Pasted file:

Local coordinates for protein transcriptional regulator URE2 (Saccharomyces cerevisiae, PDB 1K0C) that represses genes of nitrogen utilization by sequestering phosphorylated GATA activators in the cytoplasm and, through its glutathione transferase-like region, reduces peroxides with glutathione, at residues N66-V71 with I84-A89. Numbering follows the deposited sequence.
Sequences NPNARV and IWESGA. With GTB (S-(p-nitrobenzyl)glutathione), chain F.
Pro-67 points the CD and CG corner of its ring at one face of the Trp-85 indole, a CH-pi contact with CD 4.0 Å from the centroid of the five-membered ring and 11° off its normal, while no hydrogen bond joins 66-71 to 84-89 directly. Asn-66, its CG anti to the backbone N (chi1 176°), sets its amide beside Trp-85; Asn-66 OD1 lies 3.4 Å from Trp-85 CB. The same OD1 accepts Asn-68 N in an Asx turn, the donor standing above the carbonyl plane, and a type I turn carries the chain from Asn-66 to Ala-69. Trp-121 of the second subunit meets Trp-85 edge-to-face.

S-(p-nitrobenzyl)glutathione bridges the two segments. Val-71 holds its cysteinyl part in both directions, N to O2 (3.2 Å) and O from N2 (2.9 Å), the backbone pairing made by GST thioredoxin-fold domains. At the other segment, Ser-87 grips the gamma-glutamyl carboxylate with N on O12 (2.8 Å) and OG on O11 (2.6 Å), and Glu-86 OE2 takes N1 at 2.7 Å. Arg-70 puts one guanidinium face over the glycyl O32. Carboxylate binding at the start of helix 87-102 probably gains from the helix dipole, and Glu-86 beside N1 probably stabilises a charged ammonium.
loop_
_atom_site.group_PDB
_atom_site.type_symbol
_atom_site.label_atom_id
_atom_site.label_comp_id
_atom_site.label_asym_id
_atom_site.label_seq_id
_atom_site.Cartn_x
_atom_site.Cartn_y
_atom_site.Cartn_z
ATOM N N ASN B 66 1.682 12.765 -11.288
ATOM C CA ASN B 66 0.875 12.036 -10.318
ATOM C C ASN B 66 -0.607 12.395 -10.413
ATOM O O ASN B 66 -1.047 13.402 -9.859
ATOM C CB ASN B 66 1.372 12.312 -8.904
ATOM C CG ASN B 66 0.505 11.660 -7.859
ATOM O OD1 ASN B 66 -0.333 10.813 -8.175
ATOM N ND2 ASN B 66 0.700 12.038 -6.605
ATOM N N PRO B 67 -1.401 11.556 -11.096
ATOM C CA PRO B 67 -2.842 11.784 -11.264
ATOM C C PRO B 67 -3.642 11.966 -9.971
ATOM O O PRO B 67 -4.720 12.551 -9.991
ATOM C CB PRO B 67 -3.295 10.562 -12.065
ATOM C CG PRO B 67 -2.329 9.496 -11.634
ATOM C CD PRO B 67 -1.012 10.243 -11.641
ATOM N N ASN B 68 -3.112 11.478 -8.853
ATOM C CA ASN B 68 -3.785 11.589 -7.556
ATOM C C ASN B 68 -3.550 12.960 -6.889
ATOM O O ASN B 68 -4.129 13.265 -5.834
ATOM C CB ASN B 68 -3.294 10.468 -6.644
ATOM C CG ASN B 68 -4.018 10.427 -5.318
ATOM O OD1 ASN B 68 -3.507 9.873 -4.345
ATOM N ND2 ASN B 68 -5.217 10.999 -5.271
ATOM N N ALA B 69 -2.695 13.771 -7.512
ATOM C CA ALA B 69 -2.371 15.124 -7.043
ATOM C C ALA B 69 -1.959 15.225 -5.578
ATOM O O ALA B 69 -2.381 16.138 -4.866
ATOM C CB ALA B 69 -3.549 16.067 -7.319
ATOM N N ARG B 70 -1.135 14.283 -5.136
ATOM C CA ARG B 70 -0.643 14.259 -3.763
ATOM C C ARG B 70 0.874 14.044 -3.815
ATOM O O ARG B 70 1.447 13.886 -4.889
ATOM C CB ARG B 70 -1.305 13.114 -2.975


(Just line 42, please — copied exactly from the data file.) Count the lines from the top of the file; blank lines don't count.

ATOM C CB ALA B 69 -3.549 16.067 -7.319